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Volt Owner Satisfaction Rating Climbs- Consumer Reports

3773 Views 13 Replies 11 Participants Last post by  srs5694
Consumer Reports has updated their owner satisfaction ratings.

The score is simply the percentage of survey respondents who answered "definitely yes" to the question: "Considering all factors (price, performance, reliability, comfort, enjoyment, etc.), would you get this car if you had to do it all over again?" I was one of them.

Note that this is not the same as asking what car or brand you plan to buy next. The media often get that confused.

The Volt is up a bit from 85 last year. You're about as likely to be happy with a Volt as you are with a Miata, 911 or Corvette.

Model S 94
Model X 92
Miata 91
Volt 90
911 90
Corvette 90
Camaro 89
Prius 88
Macan 87
Leaf 65
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Note that, although the owner satisfaction ratings remain high, the newly-released reliability survey shows the 2016 redesign has reliability problems; it's "poor" (the worst score) overall, with problem areas in the gas engine, body integrity, and audio systems. I hope that's just teething problems with the new design. (Such problems are common; reliability often drops a bit for the first year of a redesign, then improves over the next couple of years.)
Any comments on what CR says and what aspects are considered unreliable ?
I noted that in my comment: the gas engine, body integrity, and audio systems got the worst scores. (New cars are so reliable on average, though, that it's sometimes hard to pin down problem areas for new models; there are so few problems in specific areas, even for cars that are bad overall, that statistical significance is lacking.) For details, see their web site. (You'll need to subscribe to get every detail.)

Qinsp said:
I have a hunch CR doesn't vet their sources.
In survey research (as their reliability ratings are), "vetting" of sources is a bad thing -- good survey research takes a random sample and does not exclude ("vet") data, unless there's a strong reason to think the survey's being manipulated. Where CR can be criticized on this is that their sample is arguably non-random, since it consists of CR subscribers. I have yet to see a good argument for why that particular variety of non-randomness might invalidate their results, though. Even if it did, the fact that their results are derived from their readers' experiences may make it those results more valuable for their readers, even if not for the general population.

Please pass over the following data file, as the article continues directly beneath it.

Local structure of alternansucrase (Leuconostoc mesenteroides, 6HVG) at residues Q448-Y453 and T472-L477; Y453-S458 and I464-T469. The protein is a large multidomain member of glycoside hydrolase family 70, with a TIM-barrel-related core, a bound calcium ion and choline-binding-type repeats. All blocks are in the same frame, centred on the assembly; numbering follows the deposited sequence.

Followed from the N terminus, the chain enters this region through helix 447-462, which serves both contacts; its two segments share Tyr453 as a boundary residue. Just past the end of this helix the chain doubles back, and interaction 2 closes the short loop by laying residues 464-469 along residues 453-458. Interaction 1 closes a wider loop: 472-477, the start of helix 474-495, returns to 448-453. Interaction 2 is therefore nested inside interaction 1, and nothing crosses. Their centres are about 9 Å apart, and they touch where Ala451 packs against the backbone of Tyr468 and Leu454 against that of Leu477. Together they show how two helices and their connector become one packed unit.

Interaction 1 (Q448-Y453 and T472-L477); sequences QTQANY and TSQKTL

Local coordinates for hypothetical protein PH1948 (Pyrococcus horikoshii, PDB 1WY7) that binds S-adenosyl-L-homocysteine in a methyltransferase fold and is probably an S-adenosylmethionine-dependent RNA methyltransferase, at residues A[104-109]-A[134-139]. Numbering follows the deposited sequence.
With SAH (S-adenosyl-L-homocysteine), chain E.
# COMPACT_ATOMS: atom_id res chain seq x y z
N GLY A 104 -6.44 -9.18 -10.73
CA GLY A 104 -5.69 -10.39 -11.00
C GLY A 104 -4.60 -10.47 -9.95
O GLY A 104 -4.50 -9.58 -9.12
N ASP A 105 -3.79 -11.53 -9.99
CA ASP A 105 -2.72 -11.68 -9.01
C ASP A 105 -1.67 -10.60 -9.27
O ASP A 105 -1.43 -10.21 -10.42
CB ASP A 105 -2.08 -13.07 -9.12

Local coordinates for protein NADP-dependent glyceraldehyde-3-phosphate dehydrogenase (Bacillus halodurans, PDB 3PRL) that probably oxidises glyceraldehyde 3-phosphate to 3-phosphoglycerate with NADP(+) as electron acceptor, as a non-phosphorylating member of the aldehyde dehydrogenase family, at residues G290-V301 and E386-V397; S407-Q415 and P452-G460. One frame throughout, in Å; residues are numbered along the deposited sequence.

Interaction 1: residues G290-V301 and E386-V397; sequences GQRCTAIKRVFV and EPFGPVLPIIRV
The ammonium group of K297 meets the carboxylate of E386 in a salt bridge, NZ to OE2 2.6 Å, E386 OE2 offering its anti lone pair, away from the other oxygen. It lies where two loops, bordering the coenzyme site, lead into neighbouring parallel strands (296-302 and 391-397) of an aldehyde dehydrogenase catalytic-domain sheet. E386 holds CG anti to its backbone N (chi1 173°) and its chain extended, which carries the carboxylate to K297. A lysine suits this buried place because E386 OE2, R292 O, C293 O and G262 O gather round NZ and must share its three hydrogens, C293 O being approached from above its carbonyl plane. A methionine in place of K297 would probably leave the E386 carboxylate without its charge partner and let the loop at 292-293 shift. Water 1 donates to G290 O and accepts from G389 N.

Qinsp said:
They are not exactly car savvy either. Nor consistent. In a short interval, they say the Model S Tesla is so damn good, they need to make a new scoring scale. No car in history has ever been better. Then they put them on the THIS SUCKS list, then they just put them back on the OMFG list.
Like many criticisms of CR, this one is based on lack of understanding. A couple years ago, the Tesla Model S produced the highest road test score of any car. (The road test includes things like acceleration, fuel economy, cargo capacity, seating comfort, etc. -- but not reliability, customer satisfaction, and some other measures.) At that time, its reliability was average. In order to be recommended by CR, a car had to score highly on the road test and get at least average reliability. The Model S met those criteria and so was recommended -- and got a lot of positive press because of its record-setting road-test score. The next year, though, the Model S's reliability dropped just enough for it to be disqualified from recommendation. Its road test results were still excellent, though. Now the reliability has increased again to average, so it's back on the recommended list. There's nothing weird, conspiratorial, or incompetent about this; CR simply has a hard cutoff of "average" reliability to recommend a car.

Coincidentally, CR also changed the way it presented its results about a year ago. If you looked at lists of cars before then, they were ranked according to their road test scores, which meant you could see something at the top of the list that was not recommended because it was unreliable. They've now created a new overall score that includes the road test score, reliability, and other measures, and they present cars ordered by this new overall score. The intent was to reduce confusion in readers, but of course if you didn't understand the nature of this change and compared auto rankings from two different times, you'd see rather significant changes to the order and score, which might be confusing.
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